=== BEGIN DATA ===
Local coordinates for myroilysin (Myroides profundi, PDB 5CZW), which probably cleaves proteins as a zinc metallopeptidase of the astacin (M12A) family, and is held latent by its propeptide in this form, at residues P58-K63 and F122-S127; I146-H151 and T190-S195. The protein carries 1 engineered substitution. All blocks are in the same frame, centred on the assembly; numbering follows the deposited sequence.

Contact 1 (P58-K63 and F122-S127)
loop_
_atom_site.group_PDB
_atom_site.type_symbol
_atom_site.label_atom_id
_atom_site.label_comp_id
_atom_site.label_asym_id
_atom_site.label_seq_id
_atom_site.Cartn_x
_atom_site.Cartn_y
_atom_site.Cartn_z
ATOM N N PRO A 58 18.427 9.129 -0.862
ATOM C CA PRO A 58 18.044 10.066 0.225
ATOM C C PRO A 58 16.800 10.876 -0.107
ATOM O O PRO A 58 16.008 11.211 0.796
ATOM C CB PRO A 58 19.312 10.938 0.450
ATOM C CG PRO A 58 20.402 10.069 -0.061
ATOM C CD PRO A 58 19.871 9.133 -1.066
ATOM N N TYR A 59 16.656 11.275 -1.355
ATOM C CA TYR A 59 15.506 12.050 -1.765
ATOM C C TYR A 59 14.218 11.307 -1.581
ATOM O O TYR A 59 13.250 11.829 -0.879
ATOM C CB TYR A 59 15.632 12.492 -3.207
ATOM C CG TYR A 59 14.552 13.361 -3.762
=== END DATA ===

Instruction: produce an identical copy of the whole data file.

Local coordinates for myroilysin (Myroides profundi, PDB 5CZW), which probably cleaves proteins as a zinc metallopeptidase of the astacin (M12A) family, and is held latent by its propeptide in this form, at residues P58-K63 and F122-S127; I146-H151 and T190-S195. The protein carries 1 engineered substitution. All blocks are in the same frame, centred on the assembly; numbering follows the deposited sequence.

Contact 1 (P58-K63 and F122-S127)
loop_
_atom_site.group_PDB
_atom_site.type_symbol
_atom_site.label_atom_id
_atom_site.label_comp_id
_atom_site.label_asym_id
_atom_site.label_seq_id
_atom_site.Cartn_x
_atom_site.Cartn_y
_atom_site.Cartn_z
ATOM N N PRO A 58 18.427 9.129 -0.862
ATOM C CA PRO A 58 18.044 10.066 0.225
ATOM C C PRO A 58 16.800 10.876 -0.107
ATOM O O PRO A 58 16.008 11.211 0.796
ATOM C CB PRO A 58 19.312 10.938 0.450
ATOM C CG PRO A 58 20.402 10.069 -0.061
ATOM C CD PRO A 58 19.871 9.133 -1.066
ATOM N N TYR A 59 16.656 11.275 -1.355
ATOM C CA TYR A 59 15.506 12.050 -1.765
ATOM C C TYR A 59 14.218 11.307 -1.581
ATOM O O TYR A 59 13.250 11.829 -0.879
ATOM C CB TYR A 59 15.632 12.492 -3.207
ATOM C CG TYR A 59 14.552 13.361 -3.762